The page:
New York Mayor Bill de Blasio released a plan Tuesday aimed at providing universal broadband internet access, which he said could be a social equalizer and economic boon as important to the city’s future prosperity as electricity or the subway were in the previous century.
The city’s Internet Master Plan, representing $2.1 billion in existing infrastructure and potential new public- and private-sector investment, makes a case for how a lack of access to affordable and high-quality internet hampers the mobility of families and small businesses, and how encouraging market competition on vendor-neutral infrastructure could drive social inclusion across all five boroughs.
The plan offers a strategy for encouraging new private investment on an internet infrastructure that the city government says is woefully inadequate, particularly for its poorest residents. About 18 percent of the city’s residents — nearly 1.5 million people — have neither a mobile connection nor a home broadband connection, according to 2017 data from the American Community Survey. About 46 percent of New York households below the poverty line lack a home broadband connection, and 38 percent of Bronx residents lack broadband service at home, according to the city.
The first steps in the plan, which city officials said will be rolled out over the next 18 months, involve agencies coordinating to provide a coherent regulatory environment, an invitation to private companies to find new ways to use the city’s physical assets — including its street poles, rooftops and even park benches — and $70 million in seed investment from the government to build new infrastructure, prioritizing its most poorly connected neighborhoods.
But, a city economic analysis projected, it will take a quarter-century for the full economic benefits of the plan to be realized.
John Paul Farmer, New York’s chief technology officer, told StateScoop the plan offers “an overarching vision” and new direction for broadband initiatives that have long been prioritized by de Blasio’s administration.
“These phases, at a high level, will allow much more granular decision-making in the future,” Farmer said. “One of the things we’ve been hearing is that private companies want to make investments. This is a chance for them to put their money where their mouth is.”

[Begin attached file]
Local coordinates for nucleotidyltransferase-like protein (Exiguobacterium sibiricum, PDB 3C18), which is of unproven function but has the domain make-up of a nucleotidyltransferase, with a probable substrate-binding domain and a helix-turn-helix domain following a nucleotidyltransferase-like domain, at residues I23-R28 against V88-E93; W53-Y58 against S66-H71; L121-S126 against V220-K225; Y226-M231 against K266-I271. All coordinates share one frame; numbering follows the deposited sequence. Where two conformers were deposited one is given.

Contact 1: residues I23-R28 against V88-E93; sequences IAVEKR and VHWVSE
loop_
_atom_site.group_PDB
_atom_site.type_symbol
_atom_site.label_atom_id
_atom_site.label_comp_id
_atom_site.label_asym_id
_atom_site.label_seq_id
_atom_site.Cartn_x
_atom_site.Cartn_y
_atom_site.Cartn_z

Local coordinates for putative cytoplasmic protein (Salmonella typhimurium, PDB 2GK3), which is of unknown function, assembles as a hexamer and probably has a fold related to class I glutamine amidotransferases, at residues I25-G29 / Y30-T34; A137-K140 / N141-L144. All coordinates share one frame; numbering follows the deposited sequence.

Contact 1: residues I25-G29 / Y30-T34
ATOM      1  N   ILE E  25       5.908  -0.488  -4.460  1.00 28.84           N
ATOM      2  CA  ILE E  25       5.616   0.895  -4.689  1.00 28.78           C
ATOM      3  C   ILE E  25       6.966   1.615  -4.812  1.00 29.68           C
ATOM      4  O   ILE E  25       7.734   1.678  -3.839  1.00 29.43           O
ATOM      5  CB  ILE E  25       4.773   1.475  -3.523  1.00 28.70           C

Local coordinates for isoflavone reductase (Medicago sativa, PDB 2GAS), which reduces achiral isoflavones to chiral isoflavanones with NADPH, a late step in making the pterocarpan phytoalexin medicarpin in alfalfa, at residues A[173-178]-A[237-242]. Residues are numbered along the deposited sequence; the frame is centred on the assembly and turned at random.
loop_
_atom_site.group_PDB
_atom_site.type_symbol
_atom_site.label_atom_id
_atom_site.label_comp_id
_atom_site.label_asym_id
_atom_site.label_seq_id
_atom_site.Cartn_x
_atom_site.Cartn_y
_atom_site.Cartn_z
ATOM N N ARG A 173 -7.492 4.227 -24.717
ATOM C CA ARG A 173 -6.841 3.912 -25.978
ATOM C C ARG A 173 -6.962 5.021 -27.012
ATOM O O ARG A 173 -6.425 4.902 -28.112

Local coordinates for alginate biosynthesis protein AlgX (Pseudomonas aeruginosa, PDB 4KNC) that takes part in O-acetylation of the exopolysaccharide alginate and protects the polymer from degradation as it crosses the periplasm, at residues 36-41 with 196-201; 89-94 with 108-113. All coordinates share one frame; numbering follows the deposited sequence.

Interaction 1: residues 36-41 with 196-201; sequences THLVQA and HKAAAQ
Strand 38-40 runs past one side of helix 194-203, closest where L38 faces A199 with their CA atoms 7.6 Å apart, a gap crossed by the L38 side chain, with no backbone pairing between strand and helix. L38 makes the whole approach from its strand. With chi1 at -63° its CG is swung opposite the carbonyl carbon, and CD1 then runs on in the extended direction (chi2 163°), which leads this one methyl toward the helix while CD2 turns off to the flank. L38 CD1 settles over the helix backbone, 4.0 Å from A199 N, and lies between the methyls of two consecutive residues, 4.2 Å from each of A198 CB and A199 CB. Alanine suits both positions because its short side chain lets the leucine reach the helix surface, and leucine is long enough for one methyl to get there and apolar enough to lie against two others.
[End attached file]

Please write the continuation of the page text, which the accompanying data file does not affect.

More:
Through what the city calls a Universal Solicitation for Broadband, or “USB,” it will invite proposals from private industry for coordinated use of public assets to provide internet service using a range of technologies, from fixed fiber optic cables to “emerging wireless technologies.”
The $70 million the city is putting up will be spent largely on expanding its existing underground fiber network. Aside from adopting an “open access” model that allows various providers to operate on a shared infrastructure, the city is keeping its approach “flexible,” Farmer said, adding that different solutions will work best for different areas of the city. As the city evaluates proposals, Farmer said it will search for partners that “share the city’s values,” which the plan lists as equity, performance, affordability, privacy and choice.
“We’ve realized that an overarching vision is necessary to inform the mission of government, but also the private sector, because we can do more if we do it together,” Farmer said. “Those five principles are really underpinning this document and they will be underpinning our partnerships going forward.”
New York officials name affordability as one of their chief barriers to getting unconnected residents online. While the city already has a handful of programs designed subsidize internet costs, as well as public computing centers where people can access the internet for free, the de Blasio administration hopes ultimately that heightened competition between service providers will bring down costs.
“For the majority of New Yorkers, a more competitive marketplace is going to lead to a substantial reduction in cost for everybody, for those who already have service and those who don’t have service,” Farmer said.
The digital divide is stark in New York, where Lower Manhattan enjoys more commercial broadband service options than perhaps anywhere else in the country, while infrastructure remains “relatively sparse” throughout the rest of the city, the plan states. Brooklyn and Queens represent some of the most substantial gaps in accessible conduit and utility poles that could be used to support internet service, which stunts business opportunities and economic mobility, according to the plan.
But Farmer and other city officials are ebullient about what their broadband plan could accomplish in the long term, projecting boosts to the economy that on the high end could result in 165,000 new jobs, a $142 billion increase in gross city product and a $49 billion increase in personal income by 2045, according to the city’s economic analysis of the project.
“We view this as a milestone moment for New York City,” Farmer said. “But one of the reasons we’re excited is because it’s kicking off a new stage, a new era in which the city is going to play a more active role in ensuring New Yorkers have access to the internet and have digital rights that are protected.”